Risk factors and prognostic implications of diagnosis of cancer within 30 days after an emergency hospital admission (emergency presentation): an International Cancer Benchmarking Partnership (ICBP) population-based study

Lancet Oncol. 2022 May;23(5):587-600. doi: 10.1016/S1470-2045(22)00127-9. Epub 2022 Apr 6.


Background: Greater understanding of international cancer survival differences is needed. We aimed to identify predictors and consequences of cancer diagnosis through emergency presentation in different international jurisdictions in six high-income countries.

Methods: Using a federated analysis model, in this cross-sectional population-based study, we analysed cancer registration and linked hospital admissions data from 14 jurisdictions in six countries (Australia, Canada, Denmark, New Zealand, Norway, and the UK), including patients with primary diagnosis of invasive oesophageal, stomach, colon, rectal, liver, pancreatic, lung, or ovarian cancer during study periods from Jan 1, 2012, to Dec 31, 2017. Data were collected on cancer site, age group, sex, year of diagnosis, and stage at diagnosis. Emergency presentation was defined as diagnosis of cancer within 30 days after an emergency hospital admission. Using logistic regression, we examined variables associated with emergency presentation and associations between emergency presentation and short-term mortality. We meta-analysed estimates across jurisdictions and explored jurisdiction-level associations between cancer survival and the percentage of patients diagnosed as emergencies.

Findings: In 857 068 patients across 14 jurisdictions, considering all of the eight cancer sites together, the percentage of diagnoses through emergency presentation ranged from 24·0% (9165 of 38 212 patients) to 42·5% (12 238 of 28 794 patients). There was consistently large variation in the percentage of emergency presentations by cancer site across jurisdictions. Pancreatic cancer diagnoses had the highest percentage of emergency presentations on average overall (46·1% [30 972 of 67 173 patients]), with the jurisdictional range being 34·1% (1083 of 3172 patients) to 60·4% (1317 of 2182 patients). Rectal cancer had the lowest percentage of emergency presentations on average overall (12·1% [10 051 of 83 325 patients]), with a jurisdictional range of 9·1% (403 of 4438 patients) to 19·8% (643 of 3247 patients). Across the jurisdictions, older age (ie, 75-84 years and 85 years or older, compared with younger patients) and advanced stage at diagnosis compared with non-advanced stage were consistently associated with increased emergency presentation risk, with the percentage of emergency presentations being highest in the oldest age group (85 years or older) for 110 (98%) of 112 jurisdiction-cancer site strata, and in the most advanced (distant spread) stage category for 98 (97%) of 101 jurisdiction-cancer site strata with available information. Across the jurisdictions, and despite heterogeneity in association size (I2=93%), emergency presenters consistently had substantially greater risk of 12-month mortality than non-emergency presenters (odds ratio >1·9 for 112 [100%] of 112 jurisdiction-cancer site strata, with the minimum lower bound of the related 95% CIs being 1·26). There were negative associations between jurisdiction-level percentage of emergency presentations and jurisdiction-level 1-year survival for colon, stomach, lung, liver, pancreatic, and ovarian cancer, with a 10% increase in percentage of emergency presentations in a jurisdiction being associated with a decrease in 1-year net survival of between 2·5% (95% CI 0·28-4·7) and 7·0% (1·2-13·0).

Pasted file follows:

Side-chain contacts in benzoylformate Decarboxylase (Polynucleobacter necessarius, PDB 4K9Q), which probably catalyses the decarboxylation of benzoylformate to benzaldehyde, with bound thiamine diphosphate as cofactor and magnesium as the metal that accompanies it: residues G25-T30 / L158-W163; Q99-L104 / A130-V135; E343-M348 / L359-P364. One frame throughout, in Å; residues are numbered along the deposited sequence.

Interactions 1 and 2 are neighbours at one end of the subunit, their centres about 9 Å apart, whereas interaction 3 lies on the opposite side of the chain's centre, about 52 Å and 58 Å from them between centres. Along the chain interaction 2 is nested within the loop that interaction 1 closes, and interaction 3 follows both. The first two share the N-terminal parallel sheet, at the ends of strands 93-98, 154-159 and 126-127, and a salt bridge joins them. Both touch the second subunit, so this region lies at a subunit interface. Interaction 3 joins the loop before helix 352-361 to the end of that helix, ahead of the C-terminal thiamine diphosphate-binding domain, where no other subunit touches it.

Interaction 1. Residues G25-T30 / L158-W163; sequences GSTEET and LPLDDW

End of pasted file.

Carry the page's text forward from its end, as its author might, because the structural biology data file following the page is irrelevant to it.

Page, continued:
Interpretation: Internationally, notable proportions of patients with cancer are diagnosed through emergency presentation. Specific types of cancer, older age, and advanced stage at diagnosis are consistently associated with an increased risk of emergency presentation, which strongly predicts worse prognosis and probably contributes to international differences in cancer survival. Monitoring emergency presentations, and identifying and acting on contributing behavioural and health-care factors, is a global priority for cancer control.

Funding: Canadian Partnership Against Cancer; Cancer Council Victoria; Cancer Institute New South Wales; Cancer Research UK; Danish Cancer Society; National Cancer Registry Ireland; The Cancer Society of New Zealand; National Health Service England; Norwegian Cancer Society; Public Health Agency Northern Ireland, on behalf of the Northern Ireland Cancer Registry; the Scottish Government; Western Australia Department of Health; and Wales Cancer Network.

Publication types

  • Research Support, Non-U.S. Gov't

MeSH terms

  • Aged, 80 and over
  • Benchmarking
  • Canada
  • Cross-Sectional Studies
  • Female
  • Hospitals
  • Humans
  • Ovarian Neoplasms*
  • Prognosis
  • Rectal Neoplasms*
  • Risk Factors
  • State Medicine
  • Victoria